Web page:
Challengers review: Zendaya leads a thrilling, intoxicating and extravagantly sexy tennis psychodrama

Challengers is an extravagantly sexy take on Chaucer’s The Knight’s Tale, kitted up for the modern era. Here, the men don’t duel with swords, but with rackets. The object of their desire isn’t a gentle maiden, but a tennis superstar forced into early retirement by an injury, embittered by her fate and the knowledge she could easily beat them both if given the chance. And the audience cares far less about which of these men will win, than whether they’ll finally realise they are, in fact, deeply in love with each other.

When Tashi Duncan (Zendaya) – in a flashback, and primed to become the next Naomi Osaka – tells the pair of scruffy, bashful fanboys at her feet, Patrick Zweig (Josh O’Connor) and Art Donaldson (Mike Faist), that tennis “is a relationship”, it sounds a little clichéd. When it’s really good, she adds, you feel like you’re in love. But every teasing frame of Luca Guadagnino’s latest film, with its sweat-locked curls of hair and muscled thighs emerging out of tiny shorts, proves it’s a cliché against which we’re defenceless. Challengers triggers an intoxication.

All three are at a party. Patrick and Art invite Tashi back to their hotel room, where the competition begins. An anecdote about how Patrick taught Art how to masturbate becomes a nervous power struggle, while a three-way make-out session results in two men swept up in denial, and one woman leaning back to enjoy the control she’s able to exert. Challengers’s simple conceit, thrillingly executed, is that every conversation is a tennis match, and every tennis match is a sex scene. The film’s galvanising score, by Trent Reznor and Atticus Ross, unifies both.

We don’t meet these three characters at this point in their lives. The film begins years later, with a crash-zoom on Tashi, sitting in the tennis court bleachers, in an homage to Hitchcock’s Strangers on a Train. Patrick and Art play. The trio are older now, and entangled in ways we’ll slowly come to understand over the course of the film. But we know immediately that this match holds their entire future in the balance. There’s an elegant lyricism to Justin Kuritzkes’s dialogue here that occasionally bears its claws (Tashi to Patrick: “You have a better shot with a handgun in your mouth”).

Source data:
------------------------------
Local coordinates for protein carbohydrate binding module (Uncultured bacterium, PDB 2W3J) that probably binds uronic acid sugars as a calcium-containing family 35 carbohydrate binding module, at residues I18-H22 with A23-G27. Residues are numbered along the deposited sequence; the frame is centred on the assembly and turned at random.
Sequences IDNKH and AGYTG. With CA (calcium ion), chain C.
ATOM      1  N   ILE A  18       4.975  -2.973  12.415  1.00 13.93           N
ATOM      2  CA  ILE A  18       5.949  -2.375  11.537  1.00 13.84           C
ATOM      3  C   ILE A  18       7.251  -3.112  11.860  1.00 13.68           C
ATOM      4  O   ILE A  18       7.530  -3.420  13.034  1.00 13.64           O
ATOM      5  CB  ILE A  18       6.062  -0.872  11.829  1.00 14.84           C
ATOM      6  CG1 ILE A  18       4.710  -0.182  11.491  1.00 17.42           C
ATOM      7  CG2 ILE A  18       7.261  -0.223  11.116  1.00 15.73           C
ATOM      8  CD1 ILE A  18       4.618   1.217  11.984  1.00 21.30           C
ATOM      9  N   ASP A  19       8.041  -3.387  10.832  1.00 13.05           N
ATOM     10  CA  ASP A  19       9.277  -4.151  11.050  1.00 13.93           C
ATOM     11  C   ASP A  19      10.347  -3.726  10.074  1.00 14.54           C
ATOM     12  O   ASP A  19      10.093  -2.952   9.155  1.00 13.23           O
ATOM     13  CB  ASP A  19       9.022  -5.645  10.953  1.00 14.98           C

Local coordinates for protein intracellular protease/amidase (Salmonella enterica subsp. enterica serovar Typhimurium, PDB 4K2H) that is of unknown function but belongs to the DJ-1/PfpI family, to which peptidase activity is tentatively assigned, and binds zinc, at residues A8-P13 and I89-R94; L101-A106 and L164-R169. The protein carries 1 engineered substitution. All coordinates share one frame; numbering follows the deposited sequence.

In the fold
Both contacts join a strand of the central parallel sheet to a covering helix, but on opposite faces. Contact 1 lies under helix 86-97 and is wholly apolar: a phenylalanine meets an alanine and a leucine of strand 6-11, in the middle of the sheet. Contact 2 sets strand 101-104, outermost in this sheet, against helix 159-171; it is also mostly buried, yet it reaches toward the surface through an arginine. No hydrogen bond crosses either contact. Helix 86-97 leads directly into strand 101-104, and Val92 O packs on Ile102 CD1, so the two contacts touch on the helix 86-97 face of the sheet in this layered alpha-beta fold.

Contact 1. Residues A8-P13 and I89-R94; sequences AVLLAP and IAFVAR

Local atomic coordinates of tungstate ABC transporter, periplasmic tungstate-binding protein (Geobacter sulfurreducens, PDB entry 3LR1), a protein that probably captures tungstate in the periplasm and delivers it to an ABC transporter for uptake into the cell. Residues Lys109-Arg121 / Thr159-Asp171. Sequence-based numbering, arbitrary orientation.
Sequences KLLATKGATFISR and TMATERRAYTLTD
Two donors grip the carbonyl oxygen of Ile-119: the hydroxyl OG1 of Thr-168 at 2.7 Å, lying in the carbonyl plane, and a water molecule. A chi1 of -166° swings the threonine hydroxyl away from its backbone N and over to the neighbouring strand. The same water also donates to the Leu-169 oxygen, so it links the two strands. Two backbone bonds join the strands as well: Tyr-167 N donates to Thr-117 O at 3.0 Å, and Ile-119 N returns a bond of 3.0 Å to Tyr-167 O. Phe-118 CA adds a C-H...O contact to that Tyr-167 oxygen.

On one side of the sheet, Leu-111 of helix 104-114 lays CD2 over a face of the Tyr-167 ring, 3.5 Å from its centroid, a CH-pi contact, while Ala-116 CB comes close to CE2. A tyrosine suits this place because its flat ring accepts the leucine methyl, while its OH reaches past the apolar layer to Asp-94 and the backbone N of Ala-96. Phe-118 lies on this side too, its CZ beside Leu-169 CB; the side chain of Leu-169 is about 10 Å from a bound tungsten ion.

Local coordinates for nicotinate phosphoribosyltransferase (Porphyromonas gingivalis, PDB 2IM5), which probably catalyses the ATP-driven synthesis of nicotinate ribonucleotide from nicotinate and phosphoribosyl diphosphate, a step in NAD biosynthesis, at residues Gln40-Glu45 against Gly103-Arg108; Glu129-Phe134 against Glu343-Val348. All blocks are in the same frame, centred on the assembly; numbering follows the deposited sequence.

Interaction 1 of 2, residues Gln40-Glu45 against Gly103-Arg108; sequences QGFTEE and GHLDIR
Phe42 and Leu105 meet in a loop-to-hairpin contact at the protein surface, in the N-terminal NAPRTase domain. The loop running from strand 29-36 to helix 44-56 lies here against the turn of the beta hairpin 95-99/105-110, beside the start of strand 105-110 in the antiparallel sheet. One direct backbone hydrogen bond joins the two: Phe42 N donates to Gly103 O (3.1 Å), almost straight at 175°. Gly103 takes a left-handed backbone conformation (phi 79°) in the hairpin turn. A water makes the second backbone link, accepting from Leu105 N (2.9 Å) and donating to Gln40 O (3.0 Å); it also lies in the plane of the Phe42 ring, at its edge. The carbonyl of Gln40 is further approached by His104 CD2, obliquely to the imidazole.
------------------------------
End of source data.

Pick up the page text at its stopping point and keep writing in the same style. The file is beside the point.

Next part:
Cinematographer Sayombhu Mukdeeprom sets us down in an over-saturated America, so pristine it could descend into a Lynchian nightmare at any given moment. The tennis is shot with formidable emotional urgency. When things are under control, the camera swings across the court in fluid, unbroken shots, at one point adopting the perspective of the ball in play. When that confidence is shattered, Marco Costa’s editing becomes feverish. A key confrontation takes place in a windstorm. It’s a bold but seductive bit of pathetic fallacy.

Guadagnino is a modern master of desire, be it cruel and petty, or desperate and hungry, in A Bigger Splash, Call Me by Your Name, or Bones and All. His work feels like a provocation, not in the sense that he’s out to disturb some perceived establishment, but in the way his films climb into their audience’s hearts and prod at the unseen parts. Tashi has toiled so much more than these two white boys fresh from boarding school, for whom tennis was simply something to fill the hours. Yet now she’s forced to be a witness to their success. Does she love them? Or does it merely please her to see how willingly they’ll submit to her?

Movie star: Zendaya in Guadagnino’s ‘Challengers’ (Warner Bros/MGM)
Movie star: Zendaya in Guadagnino’s ‘Challengers’ (Warner Bros/MGM)

Challengers allows every slow-mo shot of Zendaya’s bouncing curls and her regal posture to further the argument that she could be the one to reverse the death of the movie star. But she grounds Tashi, too, when that hyper-confidence is allowed to falter for a moment, and something raw and ugly slips by. Faist and O’Connor play mildly against type: the West Side Story breakout trades live wire for good boy, while O’Connor weaponises his gentility to play a schemer with a twinkle in his eye. All three of them, together, end up engaged in full-blown psychological warfare. It’s the most gripping sports movie in years.

Dir: Luca Guadagnino. Starring: Zendaya, Josh O’Connor, Mike Faist. 15, 131 minutes.

‘Challengers’ is in cinemas from 26 April